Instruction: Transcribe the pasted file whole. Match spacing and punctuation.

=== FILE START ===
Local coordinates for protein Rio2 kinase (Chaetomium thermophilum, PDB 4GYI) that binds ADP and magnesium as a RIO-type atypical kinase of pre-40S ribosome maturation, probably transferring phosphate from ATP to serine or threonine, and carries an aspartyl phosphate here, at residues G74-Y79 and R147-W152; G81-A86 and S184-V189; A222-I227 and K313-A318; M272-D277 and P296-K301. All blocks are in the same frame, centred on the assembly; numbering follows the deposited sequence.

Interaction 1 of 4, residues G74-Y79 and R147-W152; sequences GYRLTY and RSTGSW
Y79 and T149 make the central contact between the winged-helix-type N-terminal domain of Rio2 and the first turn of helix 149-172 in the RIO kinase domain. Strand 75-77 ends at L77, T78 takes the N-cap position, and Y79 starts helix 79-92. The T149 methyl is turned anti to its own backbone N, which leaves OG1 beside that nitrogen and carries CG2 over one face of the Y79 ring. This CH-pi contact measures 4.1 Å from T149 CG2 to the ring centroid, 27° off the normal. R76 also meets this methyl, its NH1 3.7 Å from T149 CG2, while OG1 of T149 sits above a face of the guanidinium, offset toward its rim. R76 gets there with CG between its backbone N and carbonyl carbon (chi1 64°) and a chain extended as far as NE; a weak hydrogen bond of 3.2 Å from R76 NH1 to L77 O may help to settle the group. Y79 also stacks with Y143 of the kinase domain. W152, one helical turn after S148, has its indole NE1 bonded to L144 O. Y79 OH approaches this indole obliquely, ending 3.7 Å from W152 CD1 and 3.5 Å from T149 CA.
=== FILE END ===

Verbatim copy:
Local coordinates for protein Rio2 kinase (Chaetomium thermophilum, PDB 4GYI) that binds ADP and magnesium as a RIO-type atypical kinase of pre-40S ribosome maturation, probably transferring phosphate from ATP to serine or threonine, and carries an aspartyl phosphate here, at residues G74-Y79 and R147-W152; G81-A86 and S184-V189; A222-I227 and K313-A318; M272-D277 and P296-K301. All blocks are in the same frame, centred on the assembly; numbering follows the deposited sequence.

Interaction 1 of 4, residues G74-Y79 and R147-W152; sequences GYRLTY and RSTGSW
Y79 and T149 make the central contact between the winged-helix-type N-terminal domain of Rio2 and the first turn of helix 149-172 in the RIO kinase domain. Strand 75-77 ends at L77, T78 takes the N-cap position, and Y79 starts helix 79-92. The T149 methyl is turned anti to its own backbone N, which leaves OG1 beside that nitrogen and carries CG2 over one face of the Y79 ring. This CH-pi contact measures 4.1 Å from T149 CG2 to the ring centroid, 27° off the normal. R76 also meets this methyl, its NH1 3.7 Å from T149 CG2, while OG1 of T149 sits above a face of the guanidinium, offset toward its rim. R76 gets there with CG between its backbone N and carbonyl carbon (chi1 64°) and a chain extended as far as NE; a weak hydrogen bond of 3.2 Å from R76 NH1 to L77 O may help to settle the group. Y79 also stacks with Y143 of the kinase domain. W152, one helical turn after S148, has its indole NE1 bonded to L144 O. Y79 OH approaches this indole obliquely, ending 3.7 Å from W152 CD1 and 3.5 Å from T149 CA.